The best motor shows are the busiest, full to the brim with exciting new metal spanning the breadth of the industry, from compact electric models to ridiculous hypercars that all but 150 people can only dream of.
In Europe, we can nearly always rely on Geneva motor show in March and Frankfurt or Paris shows in September to come up with the goods.
But, there’s always one overwhelming question that comes to mind again and again – why are manufacturers choosing to share so much exhibition and column space with other manufacturers when they could do their own launch event and get all the attention?
I’m often told by car makers that cars are often launched at motor shows if it fits with when the product is ready. Simple as that. There’s obviously more strategy in some cases: I can’t see Mercedes having chosen to reveal the AMG Project One anywhere but on its home turf of Frankfurt.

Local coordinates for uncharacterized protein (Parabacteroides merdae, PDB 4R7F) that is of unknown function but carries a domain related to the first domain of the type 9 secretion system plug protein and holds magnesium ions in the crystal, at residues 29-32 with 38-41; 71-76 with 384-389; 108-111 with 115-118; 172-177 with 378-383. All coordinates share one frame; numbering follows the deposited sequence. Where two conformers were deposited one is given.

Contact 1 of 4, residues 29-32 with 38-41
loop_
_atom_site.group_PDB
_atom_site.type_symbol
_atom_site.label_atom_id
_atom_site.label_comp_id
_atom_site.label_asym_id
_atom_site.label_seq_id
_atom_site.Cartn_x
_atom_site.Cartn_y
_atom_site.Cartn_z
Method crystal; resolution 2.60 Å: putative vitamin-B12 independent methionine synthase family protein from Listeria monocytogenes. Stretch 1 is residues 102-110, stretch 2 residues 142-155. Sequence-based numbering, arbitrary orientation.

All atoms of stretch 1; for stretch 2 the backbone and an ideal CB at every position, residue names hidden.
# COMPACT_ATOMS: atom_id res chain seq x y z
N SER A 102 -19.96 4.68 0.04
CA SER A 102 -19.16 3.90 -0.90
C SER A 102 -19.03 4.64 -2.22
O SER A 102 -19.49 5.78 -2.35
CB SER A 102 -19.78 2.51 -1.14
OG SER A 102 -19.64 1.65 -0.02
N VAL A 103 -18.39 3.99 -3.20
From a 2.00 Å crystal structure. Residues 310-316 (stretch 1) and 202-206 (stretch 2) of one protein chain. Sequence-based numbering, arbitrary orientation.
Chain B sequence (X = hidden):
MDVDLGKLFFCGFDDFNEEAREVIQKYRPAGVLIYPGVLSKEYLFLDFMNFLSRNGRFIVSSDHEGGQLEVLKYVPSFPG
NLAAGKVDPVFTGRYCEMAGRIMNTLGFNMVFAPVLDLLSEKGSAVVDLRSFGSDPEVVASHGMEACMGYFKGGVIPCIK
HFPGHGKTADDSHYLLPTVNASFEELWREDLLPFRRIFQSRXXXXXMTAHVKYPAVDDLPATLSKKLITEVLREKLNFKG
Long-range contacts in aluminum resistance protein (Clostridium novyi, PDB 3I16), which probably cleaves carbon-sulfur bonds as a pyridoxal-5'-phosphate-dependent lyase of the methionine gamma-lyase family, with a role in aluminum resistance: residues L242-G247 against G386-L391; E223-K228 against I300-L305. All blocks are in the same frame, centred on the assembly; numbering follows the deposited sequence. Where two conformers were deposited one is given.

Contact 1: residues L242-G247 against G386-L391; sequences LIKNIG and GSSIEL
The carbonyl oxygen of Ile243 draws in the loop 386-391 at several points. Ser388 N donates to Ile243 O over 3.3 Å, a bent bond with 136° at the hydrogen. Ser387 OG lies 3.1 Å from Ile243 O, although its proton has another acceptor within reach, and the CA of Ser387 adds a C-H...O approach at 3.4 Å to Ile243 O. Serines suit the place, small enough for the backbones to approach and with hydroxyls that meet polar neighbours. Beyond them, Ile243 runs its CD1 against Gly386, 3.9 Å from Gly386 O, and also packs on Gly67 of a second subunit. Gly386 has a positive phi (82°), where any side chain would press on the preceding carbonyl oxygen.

All of that brings up to this week’s LA motor show, which, to put it politely, isn’t one of the more exciting shows of recent times.
There’s three cars of note: the new Mercedes-Benz CLS, the BMW i8 Roadster and infamous car designer Chris Bangle’s crazy new car designed for a Chinese firm. Smaller players include a Mazda 6 facelift, Lexus RX L and a US-only Subaru Ascent.
And then there are a few new US-only cars, which naturally are relevant for the show, but none are major enough to shout home about.
The upshot of this – other than far fewer miles to cover for a journalist covering the show compared to Frankfurt – is that these cars will get all the glory.
A car that one week would have been squeezed at a bottom of a news page thanks to so many competition will this week have a full two pages. A car that would have been shared Autocar’s website homepage with 25 other new cars will only be sharing it with 10.
It means models such as CLS and i8 Roadster – certainly notable in their own right but easily lost at a manic motor show – will get their respective dues.